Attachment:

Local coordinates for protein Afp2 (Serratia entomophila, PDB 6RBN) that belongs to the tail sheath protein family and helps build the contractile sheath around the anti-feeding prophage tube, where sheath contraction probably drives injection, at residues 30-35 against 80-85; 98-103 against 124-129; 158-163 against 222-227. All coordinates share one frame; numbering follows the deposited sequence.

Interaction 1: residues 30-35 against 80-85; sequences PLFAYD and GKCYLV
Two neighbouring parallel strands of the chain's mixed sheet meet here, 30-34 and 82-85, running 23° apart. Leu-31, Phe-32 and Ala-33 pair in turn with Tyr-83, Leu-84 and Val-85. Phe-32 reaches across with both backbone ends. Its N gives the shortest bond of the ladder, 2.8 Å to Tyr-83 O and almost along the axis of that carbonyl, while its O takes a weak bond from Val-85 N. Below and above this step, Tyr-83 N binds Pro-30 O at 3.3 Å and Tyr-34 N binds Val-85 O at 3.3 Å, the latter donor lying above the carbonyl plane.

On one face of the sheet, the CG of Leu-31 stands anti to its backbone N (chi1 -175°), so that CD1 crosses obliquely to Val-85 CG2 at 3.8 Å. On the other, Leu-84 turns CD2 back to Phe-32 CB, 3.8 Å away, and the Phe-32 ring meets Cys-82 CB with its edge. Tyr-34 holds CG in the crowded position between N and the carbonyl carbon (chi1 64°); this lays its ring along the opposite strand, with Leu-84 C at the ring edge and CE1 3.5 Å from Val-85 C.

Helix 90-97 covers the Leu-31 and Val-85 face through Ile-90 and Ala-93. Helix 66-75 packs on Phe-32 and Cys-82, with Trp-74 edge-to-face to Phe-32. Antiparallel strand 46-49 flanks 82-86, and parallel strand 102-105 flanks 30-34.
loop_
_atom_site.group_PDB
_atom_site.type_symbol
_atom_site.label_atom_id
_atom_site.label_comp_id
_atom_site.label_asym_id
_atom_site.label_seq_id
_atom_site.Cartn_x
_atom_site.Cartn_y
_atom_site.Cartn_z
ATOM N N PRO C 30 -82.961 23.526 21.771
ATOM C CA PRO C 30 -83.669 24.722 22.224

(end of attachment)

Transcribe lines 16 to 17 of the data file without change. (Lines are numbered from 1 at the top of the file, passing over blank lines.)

ATOM N N PRO C 30 -82.961 23.526 21.771
ATOM C CA PRO C 30 -83.669 24.722 22.224